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NCAA Archive: Then & Now. Presented by: Nate Flannery - Director of Championships and Alliances, Digital and Social Media, NCAA Bret Wilhoite – VP of Sports Operations, T3Media July 25, 2013. State of the NCAA Archive - 2005. Over 33,000 assets that were: Wide variety of physical formats:

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ncaa archive then now

NCAA Archive: Then & Now

Presented by:

Nate Flannery - Director of Championships and Alliances, Digital and Social Media, NCAA

Bret Wilhoite – VP of Sports Operations, T3Media

July 25, 2013

state of the ncaa archive 2005

State of the NCAA Archive - 2005

  • Over 33,000 assets that were:
    • Wide variety of physical formats:
      • Film
      • 1 inch
      • 3 / 4
      • VHS
      • Beta SP
      • Digibeta
      • HD Cam
    • Single physical copy of most assets
    • Older assets were poorly labeled
    • Climate controlled for an office, not video storage
  • Access limited the speed of dubbing and a UPS shipment
cost of developing a digital archive was prohibitive

Cost of Developing a Digital Archive was Prohibitive

  • NCAA received a quote for $2MM annually for digitization and storage
  • Still need internal staffing to support access for schools, broadcasters and internal departments
  • Further development of R&D capabilities were needed to effectively utilize digital archive
  • While critical, the digital archive couldn’t be only about preservation
digitization licensing

Digitization & Licensing

  • In 2005, T3Media, then known as Thought Equity, digitized the archive and developed the archive’s rights value
    • Significantly reduced the $2MM fee for the NCAA
    • Provided upside from licensing royalties
    • Web access to search, preview and delivery for key stakeholders
    • No additional R&D expense for the NCAA
digitizing was initially a brute force exercise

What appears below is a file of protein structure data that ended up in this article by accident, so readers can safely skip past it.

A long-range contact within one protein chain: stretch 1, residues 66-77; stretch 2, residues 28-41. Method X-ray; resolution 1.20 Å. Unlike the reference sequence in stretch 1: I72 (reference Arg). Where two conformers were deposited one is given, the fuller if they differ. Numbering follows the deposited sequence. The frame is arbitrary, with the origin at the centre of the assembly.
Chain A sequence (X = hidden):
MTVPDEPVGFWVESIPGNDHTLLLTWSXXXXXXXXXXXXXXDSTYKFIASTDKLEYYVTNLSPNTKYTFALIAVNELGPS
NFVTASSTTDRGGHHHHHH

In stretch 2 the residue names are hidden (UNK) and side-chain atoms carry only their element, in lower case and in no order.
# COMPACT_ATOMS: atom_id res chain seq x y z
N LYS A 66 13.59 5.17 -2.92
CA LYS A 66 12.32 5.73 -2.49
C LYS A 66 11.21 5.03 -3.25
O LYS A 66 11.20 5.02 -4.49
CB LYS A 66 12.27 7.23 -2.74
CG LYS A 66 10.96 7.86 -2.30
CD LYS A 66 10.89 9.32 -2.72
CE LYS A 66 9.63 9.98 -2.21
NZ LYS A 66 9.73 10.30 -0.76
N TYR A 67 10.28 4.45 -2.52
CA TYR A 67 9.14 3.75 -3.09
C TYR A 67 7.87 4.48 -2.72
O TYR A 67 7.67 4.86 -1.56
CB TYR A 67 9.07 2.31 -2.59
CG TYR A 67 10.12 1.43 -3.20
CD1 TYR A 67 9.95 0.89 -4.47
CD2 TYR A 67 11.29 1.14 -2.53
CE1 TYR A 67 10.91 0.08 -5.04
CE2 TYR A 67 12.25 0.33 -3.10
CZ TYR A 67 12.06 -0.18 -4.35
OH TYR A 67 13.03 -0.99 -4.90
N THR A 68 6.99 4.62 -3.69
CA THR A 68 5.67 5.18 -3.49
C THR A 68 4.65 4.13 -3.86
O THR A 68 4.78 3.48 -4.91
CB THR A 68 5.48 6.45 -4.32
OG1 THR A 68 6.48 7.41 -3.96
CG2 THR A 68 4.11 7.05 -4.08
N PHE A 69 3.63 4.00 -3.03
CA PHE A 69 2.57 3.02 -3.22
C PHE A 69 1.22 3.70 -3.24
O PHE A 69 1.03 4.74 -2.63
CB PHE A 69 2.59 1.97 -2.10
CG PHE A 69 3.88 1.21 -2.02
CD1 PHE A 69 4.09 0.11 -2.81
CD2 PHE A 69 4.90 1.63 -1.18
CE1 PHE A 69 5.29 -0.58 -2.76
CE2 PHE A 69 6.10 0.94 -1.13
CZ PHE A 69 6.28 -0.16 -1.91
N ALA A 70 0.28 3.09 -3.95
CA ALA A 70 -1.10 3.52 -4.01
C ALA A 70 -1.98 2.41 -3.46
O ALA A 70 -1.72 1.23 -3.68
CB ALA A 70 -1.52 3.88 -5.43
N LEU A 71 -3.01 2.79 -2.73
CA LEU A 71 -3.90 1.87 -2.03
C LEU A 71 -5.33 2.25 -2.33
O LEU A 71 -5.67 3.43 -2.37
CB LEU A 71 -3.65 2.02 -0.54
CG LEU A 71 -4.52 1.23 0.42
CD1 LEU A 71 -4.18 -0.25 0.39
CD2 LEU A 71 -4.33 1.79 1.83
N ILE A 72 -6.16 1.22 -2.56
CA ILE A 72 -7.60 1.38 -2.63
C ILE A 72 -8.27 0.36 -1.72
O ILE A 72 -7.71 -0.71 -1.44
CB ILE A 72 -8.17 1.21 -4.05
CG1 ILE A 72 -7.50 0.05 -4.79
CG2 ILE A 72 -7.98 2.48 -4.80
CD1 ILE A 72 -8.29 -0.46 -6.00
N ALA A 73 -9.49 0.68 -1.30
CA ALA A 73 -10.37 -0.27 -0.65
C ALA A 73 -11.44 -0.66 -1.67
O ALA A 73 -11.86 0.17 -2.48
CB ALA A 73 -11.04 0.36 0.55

Digitizing Was Initially A Brute Force Exercise

  • Multiple digitization stations with full-time staffing
    • Initially Grass Valley machines, but quickly moved to Mac with Final Cut based methodology
    • Encoded assets at an acceptable broadcast format depending on the type of originating physical media, majority of assets at DV50 or higher
      • Film shipped to LA, cleaned and scanned in HD, subsequently stored in a facility rated for 500 years
    • Confirmation of asset metadata at a baseline of 15 facets for search/retrieval: game, schools, round, date, footage type, sport, gender, etc.
  • Transferred onto external hard drives & shipped to T3Media
  • Ingested into T3Media’s platform
    • Duplicate digital copy created and stored at a separate location
  • Access via web based search, preview & delivery for NCAA stakeholders
access drives demand

Access Drives Demand

  • Digital archive and the corresponding web based access
    • Increased licensing of archive significantly, providing the NCAA with additional revenue
    • Allowed for faster development of additional content uses (i.e., DVD Store, online officiating review, Vault, etc.)
    • Increased needs of the schools
  • NCAA’s needs for content increased to the extent that Internet bandwidth became a constraint
returning the archive

Returning the Archive

  • To overcome the new found constraints inherent with a digital, web based archive T3Media delivered a copy archive back to the NCAA through LTO and LTFS while leveraging the web based access for search and preview
  • LTFS/LTO enables the NCAA to access master-quality copies of assets in Indianapolis
    • Interoperability: LTFS allows disparate IT departments to collaborate on large scale tape storage infrastructures.
    • Accessibility: Media companies get the dual benefits of a cloud-based, DR, offsite storage solution with local access to support production and other time-sensitive use cases
    • Speed: No need to copy “off” one tape and onto another due to cross-enterprise file system complexity and incompatibility
    • Cost Savings & Efficiency: the LTFS open standards provide cost savings and operational efficiency as compared to licensing and managing proprietary archive software
  • Rather than having a warehouse of tapes, the NCAA has a bookcase with its digital archive